Monday 19 March 2018

Patience has limits, Erdogan warns protesters

Ruth Sherlock Istanbul

RECEP Tayyip Erdogan warned that the patience of his Turkish government "has a limit" as protests continued for a 10th day in the country.

After riot police clashed with anti-government protesters in several cities in the early hours, Mr Erdogan told thousands of cheering supporters in Ankara: "We remained patient, we are still patient but there's a limit to our patience.

"Nobody should be pessimistic. Nobody should worry. Turkey went through many events in the past and will overcome this too."


Mr Erdogan toured the country yesterday, urging his backers to show their strength by voting for his Justice and Development Party (AKP).

"I want you to teach them a first lesson through democratic means at the ballot box," he told supporters in the southern city of Adana, referring to next year's local polls.

In the southern port of Mersin, he raged against participants of the country anti-government protests, saying: "The youth that curses its prime minister cannot be my youth.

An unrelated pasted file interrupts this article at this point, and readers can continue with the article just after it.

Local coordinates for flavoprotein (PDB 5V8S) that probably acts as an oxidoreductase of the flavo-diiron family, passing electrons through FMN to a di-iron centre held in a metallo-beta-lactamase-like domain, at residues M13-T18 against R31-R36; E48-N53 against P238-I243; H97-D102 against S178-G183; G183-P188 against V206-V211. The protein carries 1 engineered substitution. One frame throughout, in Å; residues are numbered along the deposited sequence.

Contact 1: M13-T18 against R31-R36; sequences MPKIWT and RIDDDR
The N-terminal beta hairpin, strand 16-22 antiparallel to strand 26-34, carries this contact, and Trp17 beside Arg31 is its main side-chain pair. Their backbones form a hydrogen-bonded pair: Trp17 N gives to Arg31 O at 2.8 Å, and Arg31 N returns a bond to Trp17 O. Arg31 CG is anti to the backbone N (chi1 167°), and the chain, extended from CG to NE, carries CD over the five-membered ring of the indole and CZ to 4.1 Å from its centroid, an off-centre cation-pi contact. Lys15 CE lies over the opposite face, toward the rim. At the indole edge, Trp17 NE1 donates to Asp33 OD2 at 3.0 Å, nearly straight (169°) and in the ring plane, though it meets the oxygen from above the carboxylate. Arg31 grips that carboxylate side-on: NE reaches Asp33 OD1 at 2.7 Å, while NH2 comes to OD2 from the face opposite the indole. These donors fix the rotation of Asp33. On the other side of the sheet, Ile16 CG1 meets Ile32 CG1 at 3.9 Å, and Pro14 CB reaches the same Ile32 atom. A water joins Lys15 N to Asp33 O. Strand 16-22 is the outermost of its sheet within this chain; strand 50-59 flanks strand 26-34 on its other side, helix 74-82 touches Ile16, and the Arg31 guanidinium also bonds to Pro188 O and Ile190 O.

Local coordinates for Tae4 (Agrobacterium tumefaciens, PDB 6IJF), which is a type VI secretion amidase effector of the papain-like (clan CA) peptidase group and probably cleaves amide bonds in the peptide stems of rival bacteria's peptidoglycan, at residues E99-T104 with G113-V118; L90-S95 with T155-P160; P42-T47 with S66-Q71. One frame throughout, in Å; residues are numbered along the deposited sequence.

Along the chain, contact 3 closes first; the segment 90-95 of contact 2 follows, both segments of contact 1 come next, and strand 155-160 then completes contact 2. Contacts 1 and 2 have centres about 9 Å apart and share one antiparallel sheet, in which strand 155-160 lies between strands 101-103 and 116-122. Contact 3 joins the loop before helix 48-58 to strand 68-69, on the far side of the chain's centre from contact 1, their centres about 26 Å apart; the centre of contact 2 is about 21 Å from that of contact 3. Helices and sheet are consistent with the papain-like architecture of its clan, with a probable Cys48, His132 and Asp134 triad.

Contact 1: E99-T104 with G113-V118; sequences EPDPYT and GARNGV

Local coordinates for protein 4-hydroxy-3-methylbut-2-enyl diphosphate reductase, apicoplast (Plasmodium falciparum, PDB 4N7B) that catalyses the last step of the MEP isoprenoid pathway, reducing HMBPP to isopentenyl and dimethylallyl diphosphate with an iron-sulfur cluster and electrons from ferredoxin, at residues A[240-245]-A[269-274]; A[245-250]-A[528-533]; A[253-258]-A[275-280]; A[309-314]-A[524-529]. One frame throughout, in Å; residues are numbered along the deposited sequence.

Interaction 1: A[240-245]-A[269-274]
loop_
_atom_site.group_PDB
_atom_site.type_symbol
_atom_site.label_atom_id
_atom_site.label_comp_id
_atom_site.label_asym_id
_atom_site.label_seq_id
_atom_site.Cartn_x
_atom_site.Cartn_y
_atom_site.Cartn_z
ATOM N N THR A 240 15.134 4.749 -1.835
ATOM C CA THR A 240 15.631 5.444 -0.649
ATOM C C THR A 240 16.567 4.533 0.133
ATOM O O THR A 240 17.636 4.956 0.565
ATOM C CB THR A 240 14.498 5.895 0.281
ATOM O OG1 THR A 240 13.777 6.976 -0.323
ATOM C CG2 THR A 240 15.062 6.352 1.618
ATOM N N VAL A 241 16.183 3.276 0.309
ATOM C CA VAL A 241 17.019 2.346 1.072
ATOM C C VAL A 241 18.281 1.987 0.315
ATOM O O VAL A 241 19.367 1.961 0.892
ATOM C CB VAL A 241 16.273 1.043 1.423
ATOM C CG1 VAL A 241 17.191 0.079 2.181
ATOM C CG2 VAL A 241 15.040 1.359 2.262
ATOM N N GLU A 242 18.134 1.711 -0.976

"If you care about democracy, this prime minister is at your disposal."

The trip followed a flare-up of violent riots in several Turkish cities, including the capital.

The national doctors' union said up to 4,800 people have been injured during demonstrations that began on May 31.

Demonstrators rallied in huge numbers around Istanbul's Gezi Park and Taksim Square for an "opposition" concert. As musicians sang Pink Floyd's lyrics "We don't need no education", protesters in their thousands cheered and whistled and waved flags.

The night before, supporters of three rival football clubs – Fenerbahce, Galatasaray and Besiktas – who have fought each other in the past, marched together to Taksim Square.

In a fresh effort to end the protests, Huseyin Avni Mutlu, the governor of Istanbul, who ordered the initial police crackdown, said he "saluted" the young people on Taksim.

Deputy prime minister Huseyin Celik on Saturday dismissed talk of early elections. "You don't decide on early elections because people are marching on the streets," he said.

Protesters in Taksim disagree. "We are not going home until the prime minister leaves," said one maths student. (©Daily Telegraph, London)

Irish Independent

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